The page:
- [Strong] also referred to the need for “national population policies” in his opening speech at the 1972 Stockholm Conference. Strong reportedly stated the following Malthusian prediction at the 1992 Earth Summit: “Either we reduce the world’s population voluntarily or nature will do this for us, but brutally.”
- The first chairman of the IPCC (1988-1997), Bert Bolin, was not only an early convert to the alleged catastrophic impact of CO2 emissions, but also a pessimist on population and resources issues, as evidenced in his stance on the controversy surrounding the 2001 publication of The Skeptical Environmentalist by the Danish political scientist Bjorn Lomborg.
- John Holdren contradicted many of his earlier warnings of imminent resource depletion by arguing that while the word was not “running out of energy,” it was “running out of environment,” by which he meant “running out of the capacity of air, water, soil and biota to absorb, without intolerable consequences for human well-being, the effects of energy extraction, transport, transformation and use.”
- The second chairman of the IPCC (1997–2002), Robert Watson, would later go on the record with the following line of reasoning: “The more people we have on the Earth and the richer they are, the more they can demand resources. There’s more demand for food, more demand for water, more demand for energy. . . So, there’s no question the threats on the Earth today are far more than, say, 50 years ago and in 50 years’ time, there will even be more threats.”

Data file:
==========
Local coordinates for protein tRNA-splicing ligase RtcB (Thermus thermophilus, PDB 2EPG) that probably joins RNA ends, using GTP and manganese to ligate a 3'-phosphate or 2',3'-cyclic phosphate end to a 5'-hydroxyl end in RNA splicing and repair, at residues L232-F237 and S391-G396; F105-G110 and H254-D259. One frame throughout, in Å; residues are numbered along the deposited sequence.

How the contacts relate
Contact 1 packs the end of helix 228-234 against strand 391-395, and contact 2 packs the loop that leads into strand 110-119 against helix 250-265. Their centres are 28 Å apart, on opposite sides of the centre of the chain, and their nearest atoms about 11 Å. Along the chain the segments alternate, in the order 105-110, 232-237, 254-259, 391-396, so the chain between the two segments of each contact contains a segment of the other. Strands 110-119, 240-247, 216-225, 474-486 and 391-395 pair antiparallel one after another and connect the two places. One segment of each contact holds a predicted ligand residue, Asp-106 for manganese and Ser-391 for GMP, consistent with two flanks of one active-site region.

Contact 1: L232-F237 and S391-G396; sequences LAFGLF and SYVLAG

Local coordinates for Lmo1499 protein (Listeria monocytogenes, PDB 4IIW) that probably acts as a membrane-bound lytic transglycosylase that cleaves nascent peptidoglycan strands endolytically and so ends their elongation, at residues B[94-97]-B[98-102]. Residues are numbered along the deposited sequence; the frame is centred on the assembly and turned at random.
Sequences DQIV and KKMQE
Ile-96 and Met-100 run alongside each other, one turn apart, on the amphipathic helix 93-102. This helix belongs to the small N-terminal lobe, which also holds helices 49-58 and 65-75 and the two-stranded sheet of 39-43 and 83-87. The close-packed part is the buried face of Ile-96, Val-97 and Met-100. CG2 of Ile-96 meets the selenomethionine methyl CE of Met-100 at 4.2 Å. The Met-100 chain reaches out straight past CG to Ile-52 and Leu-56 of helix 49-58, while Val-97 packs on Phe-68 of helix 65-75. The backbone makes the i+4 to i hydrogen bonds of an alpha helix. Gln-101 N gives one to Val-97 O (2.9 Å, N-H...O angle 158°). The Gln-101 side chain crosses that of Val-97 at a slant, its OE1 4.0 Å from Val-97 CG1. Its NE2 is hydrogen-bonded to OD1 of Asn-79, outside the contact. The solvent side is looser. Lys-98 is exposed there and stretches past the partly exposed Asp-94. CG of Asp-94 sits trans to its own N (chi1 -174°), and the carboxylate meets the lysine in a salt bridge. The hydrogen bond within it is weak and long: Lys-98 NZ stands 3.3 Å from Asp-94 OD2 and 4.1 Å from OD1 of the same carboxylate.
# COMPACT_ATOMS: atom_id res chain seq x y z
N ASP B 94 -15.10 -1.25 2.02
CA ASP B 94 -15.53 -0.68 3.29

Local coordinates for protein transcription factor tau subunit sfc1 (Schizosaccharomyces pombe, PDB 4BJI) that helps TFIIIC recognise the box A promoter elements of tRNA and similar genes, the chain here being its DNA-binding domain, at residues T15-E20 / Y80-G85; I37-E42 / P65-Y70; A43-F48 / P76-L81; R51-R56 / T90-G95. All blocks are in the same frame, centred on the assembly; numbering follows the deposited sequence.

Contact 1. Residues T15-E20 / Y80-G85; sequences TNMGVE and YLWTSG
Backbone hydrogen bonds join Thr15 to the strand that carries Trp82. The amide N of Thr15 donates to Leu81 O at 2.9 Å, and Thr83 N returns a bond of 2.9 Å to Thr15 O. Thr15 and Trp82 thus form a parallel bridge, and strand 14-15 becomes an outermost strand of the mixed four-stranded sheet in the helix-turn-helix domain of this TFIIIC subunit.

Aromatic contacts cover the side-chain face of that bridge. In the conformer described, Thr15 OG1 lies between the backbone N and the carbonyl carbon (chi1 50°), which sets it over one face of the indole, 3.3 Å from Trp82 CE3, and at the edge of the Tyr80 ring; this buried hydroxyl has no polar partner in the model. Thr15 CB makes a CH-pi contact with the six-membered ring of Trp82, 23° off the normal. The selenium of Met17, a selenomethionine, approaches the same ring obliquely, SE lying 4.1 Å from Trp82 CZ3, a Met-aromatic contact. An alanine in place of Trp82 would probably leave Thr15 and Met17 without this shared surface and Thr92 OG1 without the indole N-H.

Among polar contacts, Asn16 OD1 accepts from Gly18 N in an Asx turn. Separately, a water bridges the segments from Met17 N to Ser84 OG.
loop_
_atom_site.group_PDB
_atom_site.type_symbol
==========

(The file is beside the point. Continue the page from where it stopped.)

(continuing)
- The third chairman of the IPCC (2002-2015), Rajendra K. Pachauri … was “not going to rest easy until [he has] articulated in every possible forum the need to bring about major structural changes in economic growth and development. That’s the real issue. Climate change is just a part of it.”
- … Timothy E. Wirth, one of the main organizers of the 1988 James Hansen hearing on climate change, and from 1998 to 2013 president of the (hardcore Malthusian) … is on the record as stating in 1993: “We’ve got to ride this global warming issue. Even if the theory of global warming is wrong, we will be doing the right thing in terms of economic and environmental policy.
Other documentation from Desrochers and Szurmak includes the views of Christine Stewart, then Canadian Minister of the Environment; Connie Hedegaard, European Commissioner for Climate Action (2010–2014); Executive Secretary of the United Nations Framework Convention on Climate Change, Christiana Figueres ; Professor Hans Joachim Schellnhuber, the director of the Potsdam Institute for Climate Impact Research; researchers associated with the Population Reference Bureau and the Worldwatch Institute; Canadian climate scientist Andrew Weaver of the British Columbia Green Party; and the late climatologist Stephen Schneider
So what are the climate Malthusians missing? The same thing as before: human ingenuity. Desrochers and Szurmak note:
… there is ample evidence of a passionate commitment towards the protection of the planet, but there is no sign of recognition that humanity can do, and has done, more than simply consume resources. At no point do neo-Malthusians admit the possibility that technological innovations and human creativity have a place among the things that deserve a place on Earth. What pessimist activists desire is a consensus on the classification of humanity as out of control and inherently driven by destructive greed, thus in need of top-down regulation by the few remaining clear-thinking and benign autocrats – that is, functionaries – of the global government.
Buyer beware of climate alarmism and Malthusianism.